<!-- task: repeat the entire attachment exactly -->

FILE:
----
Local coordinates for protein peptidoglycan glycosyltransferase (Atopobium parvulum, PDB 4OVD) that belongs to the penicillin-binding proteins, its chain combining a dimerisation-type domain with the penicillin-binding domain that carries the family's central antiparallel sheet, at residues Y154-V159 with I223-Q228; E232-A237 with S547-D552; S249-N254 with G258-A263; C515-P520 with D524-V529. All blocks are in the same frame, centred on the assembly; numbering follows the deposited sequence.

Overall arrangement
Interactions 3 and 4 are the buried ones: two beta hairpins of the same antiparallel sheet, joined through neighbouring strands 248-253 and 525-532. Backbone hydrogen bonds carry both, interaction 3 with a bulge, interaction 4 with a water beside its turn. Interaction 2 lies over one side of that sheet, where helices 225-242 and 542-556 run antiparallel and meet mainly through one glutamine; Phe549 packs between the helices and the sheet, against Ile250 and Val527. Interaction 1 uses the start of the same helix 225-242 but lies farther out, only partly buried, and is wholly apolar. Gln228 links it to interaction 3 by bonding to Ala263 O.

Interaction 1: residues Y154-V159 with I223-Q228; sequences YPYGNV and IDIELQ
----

Local coordinates for protein peptidoglycan glycosyltransferase (Atopobium parvulum, PDB 4OVD) that belongs to the penicillin-binding proteins, its chain combining a dimerisation-type domain with the penicillin-binding domain that carries the family's central antiparallel sheet, at residues Y154-V159 with I223-Q228; E232-A237 with S547-D552; S249-N254 with G258-A263; C515-P520 with D524-V529. All blocks are in the same frame, centred on the assembly; numbering follows the deposited sequence.

Overall arrangement
Interactions 3 and 4 are the buried ones: two beta hairpins of the same antiparallel sheet, joined through neighbouring strands 248-253 and 525-532. Backbone hydrogen bonds carry both, interaction 3 with a bulge, interaction 4 with a water beside its turn. Interaction 2 lies over one side of that sheet, where helices 225-242 and 542-556 run antiparallel and meet mainly through one glutamine; Phe549 packs between the helices and the sheet, against Ile250 and Val527. Interaction 1 uses the start of the same helix 225-242 but lies farther out, only partly buried, and is wholly apolar. Gln228 links it to interaction 3 by bonding to Ala263 O.

Interaction 1: residues Y154-V159 with I223-Q228; sequences YPYGNV and IDIELQ